"I did a lot of television. I was the head of the lighting department at BCTV here in Vancouver for about ten years. And then I'd worked on numerous features as far back as The Changeling with George C. Scott in 1978. And I did Friday the 13th. I got to meet 'Jason.' He was a real good buddy. I've been through them all, from television movies to features." With the nature of the business, and on the job training, it is his years of experience and innovations that pave the way for those now learning the trade. "Exactly!" he agrees. "I can't call myself an artist, really, but it all comes so simple to me after the experience, that when I try to show somebody else and they don't get it, it's sort of frustrating. It's like, 'Why don't you just get that?'" he laughs, acknowledging his experiences as a teacher, as well as gaffer.
Stargate SG-1 gave Rick an opportunity to indulge two of his passions, both lighting and science fiction, not to mention sharing a name with the star and executive producer, Richard Dean Anderson "I came into the show halfway through the third year, and then took over the show at the beginning of the fourth year. It's just a love I have for science fiction, and this show especially because everybody's so much fun. And having the name Richard Dean helps a lot! It is my real name, and it was strange at first, because people call me Rick Dean, and when I first came here, they all called him Rick, or Rick Dean. So we'd be standing there and somebody would go, 'Rick!' and we'd both go, 'What?!' Then, 'Rick Dean!' and both of us, 'What?!' So after a few weeks he's going, 'Yep, that's it! You've got to change your name!' And I said, 'Okay, Rick. You can call me Mister Dean!' So from then on, everybody's been calling me Mr. Dean. It's great!"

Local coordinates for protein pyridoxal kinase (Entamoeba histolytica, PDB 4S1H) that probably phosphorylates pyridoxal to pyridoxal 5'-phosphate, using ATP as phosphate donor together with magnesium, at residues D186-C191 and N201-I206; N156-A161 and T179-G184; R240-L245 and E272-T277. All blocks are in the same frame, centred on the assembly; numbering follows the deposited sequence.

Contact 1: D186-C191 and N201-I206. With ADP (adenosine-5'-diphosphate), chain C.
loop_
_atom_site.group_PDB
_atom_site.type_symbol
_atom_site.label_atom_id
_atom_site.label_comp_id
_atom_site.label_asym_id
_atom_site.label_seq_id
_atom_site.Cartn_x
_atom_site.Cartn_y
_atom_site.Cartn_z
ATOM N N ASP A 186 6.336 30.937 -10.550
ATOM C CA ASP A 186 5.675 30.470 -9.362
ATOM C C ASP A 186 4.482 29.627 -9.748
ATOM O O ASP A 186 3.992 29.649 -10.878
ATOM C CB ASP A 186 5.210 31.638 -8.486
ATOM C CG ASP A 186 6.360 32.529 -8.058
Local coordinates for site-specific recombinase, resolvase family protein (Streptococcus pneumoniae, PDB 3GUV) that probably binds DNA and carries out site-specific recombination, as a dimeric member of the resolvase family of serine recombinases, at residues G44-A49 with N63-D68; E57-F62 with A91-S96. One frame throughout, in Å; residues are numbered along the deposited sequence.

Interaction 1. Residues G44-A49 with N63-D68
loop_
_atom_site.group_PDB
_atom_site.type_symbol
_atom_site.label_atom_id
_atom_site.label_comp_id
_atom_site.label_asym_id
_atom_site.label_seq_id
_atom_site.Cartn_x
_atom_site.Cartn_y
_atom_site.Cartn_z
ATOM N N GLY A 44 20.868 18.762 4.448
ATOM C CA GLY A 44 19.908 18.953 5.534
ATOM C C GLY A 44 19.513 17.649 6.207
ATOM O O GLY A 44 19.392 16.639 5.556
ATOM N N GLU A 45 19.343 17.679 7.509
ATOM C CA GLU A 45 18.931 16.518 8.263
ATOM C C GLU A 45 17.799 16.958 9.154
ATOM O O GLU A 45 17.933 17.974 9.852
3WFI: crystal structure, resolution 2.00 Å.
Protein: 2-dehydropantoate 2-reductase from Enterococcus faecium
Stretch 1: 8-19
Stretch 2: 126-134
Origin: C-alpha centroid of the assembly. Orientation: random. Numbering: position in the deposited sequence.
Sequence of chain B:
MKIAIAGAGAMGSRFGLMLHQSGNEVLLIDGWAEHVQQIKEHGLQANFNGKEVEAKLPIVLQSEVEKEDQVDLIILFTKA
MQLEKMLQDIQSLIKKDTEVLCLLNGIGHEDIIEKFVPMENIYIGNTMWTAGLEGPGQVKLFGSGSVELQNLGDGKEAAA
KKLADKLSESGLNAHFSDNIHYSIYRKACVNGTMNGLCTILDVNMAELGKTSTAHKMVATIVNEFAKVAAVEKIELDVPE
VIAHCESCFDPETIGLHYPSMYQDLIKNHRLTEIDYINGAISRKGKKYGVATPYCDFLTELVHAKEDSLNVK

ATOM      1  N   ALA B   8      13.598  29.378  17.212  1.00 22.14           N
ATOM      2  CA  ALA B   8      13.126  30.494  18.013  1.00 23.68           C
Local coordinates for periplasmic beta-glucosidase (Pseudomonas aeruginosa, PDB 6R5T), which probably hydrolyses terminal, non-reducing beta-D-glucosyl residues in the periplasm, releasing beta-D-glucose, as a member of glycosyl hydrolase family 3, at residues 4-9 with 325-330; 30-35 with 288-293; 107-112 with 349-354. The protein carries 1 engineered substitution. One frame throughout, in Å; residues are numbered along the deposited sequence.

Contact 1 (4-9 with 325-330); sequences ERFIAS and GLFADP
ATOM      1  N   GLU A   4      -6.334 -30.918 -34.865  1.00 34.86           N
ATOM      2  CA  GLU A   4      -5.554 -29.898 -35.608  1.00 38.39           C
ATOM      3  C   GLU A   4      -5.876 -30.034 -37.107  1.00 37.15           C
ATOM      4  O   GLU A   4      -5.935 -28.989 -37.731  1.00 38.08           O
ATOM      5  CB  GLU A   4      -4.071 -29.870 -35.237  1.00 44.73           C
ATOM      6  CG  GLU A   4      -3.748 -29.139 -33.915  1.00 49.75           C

A show like Stargate provides endless opportunities for creative lighting effects, and that's what Rick Dean finds so exciting. "Oh, I love it! I just love working with light. Light is just my thing. I've done a lot of rock and roll type lighting, and colored moving lights, and all that. But this type of lighting I just love because you can create the mood, and you get to go to other planets. And because you get to do other planets, there are no rules in the lighting. You know, this planet might have three suns. There's a lot of stuff you can get away with because you're not on Earth."